More beautifully paced film than Ordet = Raiders of the Lost Ark. Beauty being in the eye of the beholder and all that. I like Dryer, but perhaps not as much as you? My favorite of his films is Michael.

          So you admit a car ride in Vertigo is boring. I’m surprised the boring is less rare, after talking superlatively about other giants in cinema.

          • It would be more accurate to say that he cared about other things as much as continuity, and I’m not talking about cutting for emotion. His technique is extremely avant grade. Really, he was an experimental filmmaker working in a commercial industry. He was obsessed with graphical matching and spatial continuity. He invented his own system of coverage and editing and expanded on it over many decades. Some of his cutting on action is flawless; even when he jumps the axis you know exactly where you are in the space. If you pay really close attention Ozu offers endless formal rewards. There are shots where smoking cigarettes turn into smoking chimney stacks and and the liquid levels in bottles placed at different distances from the camera line up perfectly. He used to spend hours looking through the viewfinder and arranging objects in the frame. He managed to do all of this with detracting from the performances or the stories.
            To be fair, I haven’t watched Stalker in a very long time. I will have to revisit it and see if my old opinions hold up. Raiders of the Lost Ark is one of my favourite films too. I think it’s possible to like all kinds of cinema; this website tends to be very Hollywood centric (which is absolutely fine; some of the best films and filmmakers have come out of the American studio system) which brings out my inner contrarian. Anyway, Ordet and Raiders sounds like the perfect double bill to me!!!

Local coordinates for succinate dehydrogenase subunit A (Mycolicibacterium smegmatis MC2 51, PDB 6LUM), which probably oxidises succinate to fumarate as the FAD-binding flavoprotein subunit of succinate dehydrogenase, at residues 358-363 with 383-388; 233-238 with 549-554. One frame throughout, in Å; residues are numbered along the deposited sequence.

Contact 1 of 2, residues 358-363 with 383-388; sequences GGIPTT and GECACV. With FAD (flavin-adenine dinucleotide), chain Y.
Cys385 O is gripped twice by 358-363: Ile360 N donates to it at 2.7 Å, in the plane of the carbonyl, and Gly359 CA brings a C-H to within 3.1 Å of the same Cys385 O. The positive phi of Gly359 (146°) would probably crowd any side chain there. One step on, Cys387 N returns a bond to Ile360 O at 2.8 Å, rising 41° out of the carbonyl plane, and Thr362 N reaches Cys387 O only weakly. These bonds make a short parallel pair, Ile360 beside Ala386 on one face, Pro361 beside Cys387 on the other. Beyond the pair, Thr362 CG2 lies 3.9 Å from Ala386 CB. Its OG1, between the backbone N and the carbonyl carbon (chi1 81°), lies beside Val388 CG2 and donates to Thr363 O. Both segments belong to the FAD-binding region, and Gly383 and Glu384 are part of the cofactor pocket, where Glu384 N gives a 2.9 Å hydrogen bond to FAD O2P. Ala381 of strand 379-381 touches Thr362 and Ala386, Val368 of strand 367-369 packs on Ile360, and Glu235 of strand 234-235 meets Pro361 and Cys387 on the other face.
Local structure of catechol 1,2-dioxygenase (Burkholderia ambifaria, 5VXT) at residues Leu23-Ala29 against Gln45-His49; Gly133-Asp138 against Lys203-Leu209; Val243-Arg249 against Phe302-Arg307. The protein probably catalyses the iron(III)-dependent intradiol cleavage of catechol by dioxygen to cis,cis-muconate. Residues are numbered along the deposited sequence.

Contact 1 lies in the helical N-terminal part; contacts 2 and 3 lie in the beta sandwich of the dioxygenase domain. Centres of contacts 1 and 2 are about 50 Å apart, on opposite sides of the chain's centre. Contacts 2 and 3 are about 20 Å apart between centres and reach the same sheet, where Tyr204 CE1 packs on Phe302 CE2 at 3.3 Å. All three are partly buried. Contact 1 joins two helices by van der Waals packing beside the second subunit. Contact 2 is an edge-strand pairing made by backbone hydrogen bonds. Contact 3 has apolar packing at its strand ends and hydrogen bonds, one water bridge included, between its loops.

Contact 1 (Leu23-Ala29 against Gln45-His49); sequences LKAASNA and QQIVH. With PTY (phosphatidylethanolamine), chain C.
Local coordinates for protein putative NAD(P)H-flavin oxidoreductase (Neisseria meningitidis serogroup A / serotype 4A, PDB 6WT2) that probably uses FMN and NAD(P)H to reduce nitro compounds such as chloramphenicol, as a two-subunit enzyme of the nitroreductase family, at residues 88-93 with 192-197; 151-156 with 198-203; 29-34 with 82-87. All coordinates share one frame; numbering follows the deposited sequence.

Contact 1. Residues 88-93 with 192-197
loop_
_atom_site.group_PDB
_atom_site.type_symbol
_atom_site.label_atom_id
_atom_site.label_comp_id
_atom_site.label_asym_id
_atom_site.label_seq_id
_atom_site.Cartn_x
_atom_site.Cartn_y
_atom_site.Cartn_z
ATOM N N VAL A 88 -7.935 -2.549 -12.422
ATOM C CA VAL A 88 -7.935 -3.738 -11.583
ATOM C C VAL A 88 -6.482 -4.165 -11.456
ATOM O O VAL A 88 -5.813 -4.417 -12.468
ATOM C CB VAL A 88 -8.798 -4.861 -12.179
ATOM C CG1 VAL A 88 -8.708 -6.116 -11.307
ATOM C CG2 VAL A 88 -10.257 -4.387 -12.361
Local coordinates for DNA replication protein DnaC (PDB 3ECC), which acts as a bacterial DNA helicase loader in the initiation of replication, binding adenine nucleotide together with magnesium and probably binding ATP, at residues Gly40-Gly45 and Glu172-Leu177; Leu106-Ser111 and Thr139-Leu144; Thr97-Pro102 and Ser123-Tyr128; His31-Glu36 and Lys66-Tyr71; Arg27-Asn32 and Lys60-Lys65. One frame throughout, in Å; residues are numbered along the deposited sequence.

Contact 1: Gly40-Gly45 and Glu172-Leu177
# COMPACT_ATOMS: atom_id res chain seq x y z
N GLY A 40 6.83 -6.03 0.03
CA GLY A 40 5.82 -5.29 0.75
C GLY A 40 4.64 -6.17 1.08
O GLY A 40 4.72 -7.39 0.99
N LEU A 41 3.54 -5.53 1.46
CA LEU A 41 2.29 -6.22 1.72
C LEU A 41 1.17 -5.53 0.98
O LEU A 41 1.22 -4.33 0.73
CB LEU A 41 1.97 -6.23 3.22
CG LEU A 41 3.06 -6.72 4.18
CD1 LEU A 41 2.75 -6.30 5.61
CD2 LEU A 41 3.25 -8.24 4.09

Sorry, but I don’t understand your final paragraph?

        • . I challenge anyone to find a more beautifully paced film than Ordet.

  • Jerome (also..but not the other jerome) on 05.18.13 @ 3:45AM

    this dude teachers at the place i went to film school. haha

  • Sunrise by F.W. Murnau is just amazing !!!

    • yes! I was about to write a comment about this films, which I discovered relatively recently… such a beautifully shot film and well written.

      Silent era films can get overlooked by many, but some of late silent era films are insanely good and have so much to teach us. Once sound got introduced, because of the technical difficulties and constraints it broth along with it, it would take years for movie to get as interesting and daring.